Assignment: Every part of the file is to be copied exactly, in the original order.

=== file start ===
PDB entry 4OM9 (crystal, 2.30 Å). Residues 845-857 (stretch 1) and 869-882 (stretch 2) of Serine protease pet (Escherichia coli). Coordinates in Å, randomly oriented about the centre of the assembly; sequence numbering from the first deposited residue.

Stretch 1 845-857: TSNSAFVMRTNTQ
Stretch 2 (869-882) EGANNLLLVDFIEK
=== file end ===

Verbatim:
PDB entry 4OM9 (crystal, 2.30 Å). Residues 845-857 (stretch 1) and 869-882 (stretch 2) of Serine protease pet (Escherichia coli). Coordinates in Å, randomly oriented about the centre of the assembly; sequence numbering from the first deposited residue.

Stretch 1 845-857: TSNSAFVMRTNTQ
Stretch 2 (869-882) EGANNLLLVDFIEK